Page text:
Full Container Load (FCL):

 When the shipper decides to reserve a whole container just for them in order to ship their goods. There are many different kinds of containers. The most typical examples are:

Standard Container: These are the ones that are utilized the most frequently. It has four primary categories (20 ft, 40 ft, 45 ft containers). For general cargo, standard box containers are utilized. The recommended choice for volumetric freight (lightweight, high-volume cargo) is a 45-foot container.

Reefer Container: Temperature management is necessary for some commodities in order to maintain the integrity of the cargo. The 20 RF and 40 RF sizes make up the majority of reefer containers. Similar to the standard box container sizes, but equipped with generator sets that can cool a box to a temperature of –65 °C (- 85 F).

High Cube Container: It is basically a 40 HC container. A preferable alternative for volumetric cargo that is similar to but has a shorter internal length than a 45-foot container. The height of a 40 HC container is roughly 56 cm (22 inches) taller than a standard 40-foot container.

Less Than a Container Load (LCL): The shippers won’t always have enough volume to reserve a whole container. Sometimes, the shipment consists only of 2-3 pallets and it is not a good option to pay the price of a full container load. Here, LCL comes in handy. In LCL, the shipping charges are calculated per ton and it is relatively less expensive than FCL. Every LCL cargo, however, has a break-even point. If LCL’s total cost feels high, it is better to ask for the FCL cost. There won’t be much of a difference in both the costs, but FCL has the edge of transporting the goods quicker than LCL.

Open Top Containers: All types of containers have a specific height. Even there’s a limit for dimensions of the loaded cargo in HC containers. It has a height limit of around 2.5 meters for loaded cargo. But sometimes, we need a higher capacity. This is where open-top containers are the best. Open Top Containers offer height capacities of 20ft and 40ft while being open from the top. If we compare the prices, they are more expensive than standard containers, and less space is reserved for them on every ship.

  • Break-Bulk Cargo:

Contrary to containerized freight, break-bulk cargo is transported aboard different vessels. Break-Bulk shipments are made up of countable pieces that are placed on the ship as individual items or bundles. Breakbulk charges are computed per TON or per CBM (whichever is higher). Break-bulk cargoes include barrels, packed goods, structural steel, etc.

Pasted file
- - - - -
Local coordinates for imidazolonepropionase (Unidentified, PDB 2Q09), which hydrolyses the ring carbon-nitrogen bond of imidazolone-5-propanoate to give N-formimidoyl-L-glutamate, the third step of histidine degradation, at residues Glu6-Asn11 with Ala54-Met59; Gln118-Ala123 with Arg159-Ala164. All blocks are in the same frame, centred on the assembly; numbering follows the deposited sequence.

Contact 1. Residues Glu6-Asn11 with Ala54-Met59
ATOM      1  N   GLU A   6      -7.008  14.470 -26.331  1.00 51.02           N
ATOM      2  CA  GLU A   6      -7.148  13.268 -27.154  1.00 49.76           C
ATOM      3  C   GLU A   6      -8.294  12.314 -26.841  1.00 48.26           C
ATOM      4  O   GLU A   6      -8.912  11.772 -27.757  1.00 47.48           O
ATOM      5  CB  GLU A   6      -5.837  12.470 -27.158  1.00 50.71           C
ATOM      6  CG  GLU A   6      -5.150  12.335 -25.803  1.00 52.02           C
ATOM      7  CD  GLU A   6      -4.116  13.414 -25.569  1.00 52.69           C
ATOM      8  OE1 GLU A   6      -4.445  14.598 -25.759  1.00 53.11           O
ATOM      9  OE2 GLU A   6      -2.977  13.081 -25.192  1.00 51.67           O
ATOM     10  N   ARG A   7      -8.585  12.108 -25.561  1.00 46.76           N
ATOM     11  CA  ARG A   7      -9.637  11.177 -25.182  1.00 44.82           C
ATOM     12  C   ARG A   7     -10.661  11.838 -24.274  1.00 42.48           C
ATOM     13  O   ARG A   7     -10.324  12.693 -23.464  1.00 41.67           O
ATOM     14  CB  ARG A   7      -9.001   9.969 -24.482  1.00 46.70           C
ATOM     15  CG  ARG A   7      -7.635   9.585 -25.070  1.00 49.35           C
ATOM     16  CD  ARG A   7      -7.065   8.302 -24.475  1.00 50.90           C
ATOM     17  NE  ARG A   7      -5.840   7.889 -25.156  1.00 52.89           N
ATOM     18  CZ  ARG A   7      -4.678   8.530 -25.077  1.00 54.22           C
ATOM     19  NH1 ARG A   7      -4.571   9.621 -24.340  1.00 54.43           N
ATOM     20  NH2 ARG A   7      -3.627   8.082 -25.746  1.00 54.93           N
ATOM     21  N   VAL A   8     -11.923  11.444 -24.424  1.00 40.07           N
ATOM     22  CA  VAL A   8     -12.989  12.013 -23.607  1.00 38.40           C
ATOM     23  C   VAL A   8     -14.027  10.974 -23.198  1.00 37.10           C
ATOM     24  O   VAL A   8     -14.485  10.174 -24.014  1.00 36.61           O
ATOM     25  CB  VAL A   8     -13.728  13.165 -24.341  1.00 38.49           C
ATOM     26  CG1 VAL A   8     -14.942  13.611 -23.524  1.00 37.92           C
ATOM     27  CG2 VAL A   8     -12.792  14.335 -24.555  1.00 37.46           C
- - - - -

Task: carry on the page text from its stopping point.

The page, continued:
• Bulk Cargo:

Bulk cargo differs from break-bulk because the shipment is not made up of separate pieces that can be counted. Typically, bulk cargo ships have hatches for loading the shipment. Grain, coal, oil, and other goods are examples of bulk shipments. Some of these hatches’ unloading is accomplished using vacuums at the discharge port.

  • Oil Tankers:

Also referred to as petroleum tankers. These are boats created specifically to transport large quantities of petroleum products. There are two different kinds of oil tankers; crude tankers, which move large amounts of crude oil from the point of extraction to the location where it will be processed, and product tankers, which are smaller than crude tankers and are used to transport processed goods from refineries to their destinations, like gasoline. Oil tankers are classified depending on their load capacity, the tankers that carry only a few thousand tons of dead weight. The Seawise Giant is the largest tanker with a loading capacity of up to 550 thousand tons. 

  • Roll On & Roll Off Services (RoRo):

 We infer from the term that this refers to all items having wheels. The CBM determines the costs and uses special vessels to transport this cargo. Of course, this type of cargo is carried by less specialized carriers than by container carriers.

Final Saying: What Is Sea Freight Shipping?

Sea freight is the process of shipping goods by sea. It is a popular method of transport for large and heavy items, as it is generally more cost-effective than air freight. Goods are typically transported in containers, which are loaded onto cargo ships. The journey time depends on the distance to be traveled and the weather conditions, but it can take anywhere from a few days to a few weeks.